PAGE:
Proceedings of The Physiological Society

University of Manchester (2010) Proc Physiol Soc 19, C103

Oral Communications

Acute Hemispheric Stroke Patients Have Reduced Functional Residual Capacity and Cough Flow Rates

P. Rao1, K. Ward1, C. Reilly1, G. Rafferty1, J. Moxham1

1. King's College London, London, United Kingdom.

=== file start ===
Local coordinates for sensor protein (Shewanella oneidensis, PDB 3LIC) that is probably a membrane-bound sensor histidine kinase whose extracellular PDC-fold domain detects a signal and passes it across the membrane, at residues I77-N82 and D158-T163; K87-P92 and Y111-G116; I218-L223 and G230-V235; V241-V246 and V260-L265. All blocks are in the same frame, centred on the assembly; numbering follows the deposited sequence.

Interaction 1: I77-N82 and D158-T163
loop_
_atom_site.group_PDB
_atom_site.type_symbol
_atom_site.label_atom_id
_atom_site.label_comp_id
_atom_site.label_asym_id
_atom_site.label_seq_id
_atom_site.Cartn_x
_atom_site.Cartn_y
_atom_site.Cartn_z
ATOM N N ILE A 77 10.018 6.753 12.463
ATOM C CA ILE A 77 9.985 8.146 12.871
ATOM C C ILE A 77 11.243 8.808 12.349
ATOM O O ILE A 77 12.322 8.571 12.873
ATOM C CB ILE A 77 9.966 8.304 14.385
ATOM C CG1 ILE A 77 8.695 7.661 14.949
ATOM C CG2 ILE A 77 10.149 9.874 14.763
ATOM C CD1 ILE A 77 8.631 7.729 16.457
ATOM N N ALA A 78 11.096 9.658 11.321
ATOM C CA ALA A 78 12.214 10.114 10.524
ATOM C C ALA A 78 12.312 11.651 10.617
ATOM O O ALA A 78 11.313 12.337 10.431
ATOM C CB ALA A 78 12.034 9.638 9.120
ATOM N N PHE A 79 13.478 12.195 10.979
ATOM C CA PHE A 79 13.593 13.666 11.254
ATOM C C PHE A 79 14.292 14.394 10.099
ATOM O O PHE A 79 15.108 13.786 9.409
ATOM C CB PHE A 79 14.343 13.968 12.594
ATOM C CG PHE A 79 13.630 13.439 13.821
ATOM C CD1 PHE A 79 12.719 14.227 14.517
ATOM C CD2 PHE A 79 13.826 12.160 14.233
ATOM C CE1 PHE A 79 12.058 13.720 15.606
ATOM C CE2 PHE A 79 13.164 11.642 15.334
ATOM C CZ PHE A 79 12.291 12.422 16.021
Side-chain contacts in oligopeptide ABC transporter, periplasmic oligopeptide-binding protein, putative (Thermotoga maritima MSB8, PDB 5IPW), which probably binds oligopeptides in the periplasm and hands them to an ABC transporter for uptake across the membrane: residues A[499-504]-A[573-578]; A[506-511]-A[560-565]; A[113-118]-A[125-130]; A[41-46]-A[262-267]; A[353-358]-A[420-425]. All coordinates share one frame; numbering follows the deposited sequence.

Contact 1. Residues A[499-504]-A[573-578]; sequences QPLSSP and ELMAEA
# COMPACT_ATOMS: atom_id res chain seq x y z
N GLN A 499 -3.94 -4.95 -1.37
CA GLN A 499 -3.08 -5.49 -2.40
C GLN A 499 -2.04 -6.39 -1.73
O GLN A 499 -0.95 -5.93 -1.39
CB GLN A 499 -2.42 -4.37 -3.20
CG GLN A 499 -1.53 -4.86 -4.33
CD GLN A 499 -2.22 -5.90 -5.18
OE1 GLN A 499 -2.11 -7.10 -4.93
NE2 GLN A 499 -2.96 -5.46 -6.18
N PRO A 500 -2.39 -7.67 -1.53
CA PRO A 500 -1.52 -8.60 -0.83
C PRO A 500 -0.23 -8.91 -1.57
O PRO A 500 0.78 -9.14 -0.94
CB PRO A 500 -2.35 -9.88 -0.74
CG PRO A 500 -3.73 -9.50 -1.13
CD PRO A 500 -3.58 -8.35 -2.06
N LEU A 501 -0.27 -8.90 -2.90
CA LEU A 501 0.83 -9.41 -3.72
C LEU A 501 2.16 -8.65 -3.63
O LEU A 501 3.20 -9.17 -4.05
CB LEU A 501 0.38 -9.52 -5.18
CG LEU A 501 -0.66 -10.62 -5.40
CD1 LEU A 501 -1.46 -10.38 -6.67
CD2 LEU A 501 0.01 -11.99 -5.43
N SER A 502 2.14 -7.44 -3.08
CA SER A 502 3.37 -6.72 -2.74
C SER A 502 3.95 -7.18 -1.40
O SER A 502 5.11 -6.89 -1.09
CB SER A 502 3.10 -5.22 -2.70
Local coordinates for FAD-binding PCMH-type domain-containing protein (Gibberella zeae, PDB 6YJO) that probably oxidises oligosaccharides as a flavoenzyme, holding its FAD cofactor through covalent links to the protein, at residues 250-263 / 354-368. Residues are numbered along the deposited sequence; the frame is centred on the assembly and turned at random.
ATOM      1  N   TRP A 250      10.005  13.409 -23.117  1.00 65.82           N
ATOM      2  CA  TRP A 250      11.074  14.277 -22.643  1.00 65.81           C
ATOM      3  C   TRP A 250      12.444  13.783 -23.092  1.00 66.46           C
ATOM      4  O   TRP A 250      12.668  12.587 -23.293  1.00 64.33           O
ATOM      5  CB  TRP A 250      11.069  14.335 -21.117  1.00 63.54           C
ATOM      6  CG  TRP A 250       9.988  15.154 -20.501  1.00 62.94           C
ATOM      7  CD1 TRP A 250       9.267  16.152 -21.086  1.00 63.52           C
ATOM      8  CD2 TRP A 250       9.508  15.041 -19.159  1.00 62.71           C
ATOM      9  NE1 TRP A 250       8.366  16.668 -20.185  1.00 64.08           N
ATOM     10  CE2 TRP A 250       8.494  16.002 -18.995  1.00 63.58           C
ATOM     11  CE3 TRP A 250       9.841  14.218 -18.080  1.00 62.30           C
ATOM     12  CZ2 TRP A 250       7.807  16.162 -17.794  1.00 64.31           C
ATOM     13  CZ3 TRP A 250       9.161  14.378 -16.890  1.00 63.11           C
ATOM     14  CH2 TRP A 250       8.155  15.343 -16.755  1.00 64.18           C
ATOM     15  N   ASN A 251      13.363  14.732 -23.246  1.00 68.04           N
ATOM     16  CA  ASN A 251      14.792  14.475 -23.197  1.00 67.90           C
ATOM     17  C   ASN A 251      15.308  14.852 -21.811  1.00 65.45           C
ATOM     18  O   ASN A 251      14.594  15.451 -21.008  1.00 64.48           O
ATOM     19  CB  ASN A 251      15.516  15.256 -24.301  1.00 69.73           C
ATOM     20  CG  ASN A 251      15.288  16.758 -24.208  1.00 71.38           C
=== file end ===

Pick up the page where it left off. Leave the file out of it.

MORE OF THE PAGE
Cough is a complex manoeuvre, requiring coordinated action of the respiratory and upper airway musculature. The mechanisms of impaired cough following hemispheric stroke are unclear. Reduced functional residual capacity (FRC) may impair cough due to the effect of lung volume on the length and pressure generating capacity of the expiratory muscles. We compared FRC (primary outcome) and peak cough flow rate for voluntary cough (PCFR, secondary outcome) in stroke patients and healthy controls. 25 patients and 30 healthy controls were studied. Stroke patients were within two weeks of first-ever middle cerebral artery infarct. Stroke severity was scored by a clinician (NIHSS score, worst=31). FRC was measured by helium dilution using a dry rolling seal spirometer. To measure PCFR, subjects wore a tight-fitting facemask and were asked to cough forcefully into the spirometer. Measurements were performed in a chair with the back reclined to 45 degrees, mimicking patient position in hospital. FRC and PCFR data were expressed as % predicted1, as controls were younger. Table 1. Patients’ median NIHSS score was 4 (IQ range 3 to 7) reflecting mild disability. FRC % predicted and PCFR were significantly reduced in patients. Linear regression analysis showed FRC to be a significant predictor of PCFR, P=0.001.(Figure 1) FRC (% predicted) and PCFR were significantly reduced in acute hemispheric stroke patients. Higher peak cough flow rates are associated with greater lung volume prior to cough. Interventions that increase FRC eg continuous positive airway pressure and upright sitting may improve cough function in stroke patients.

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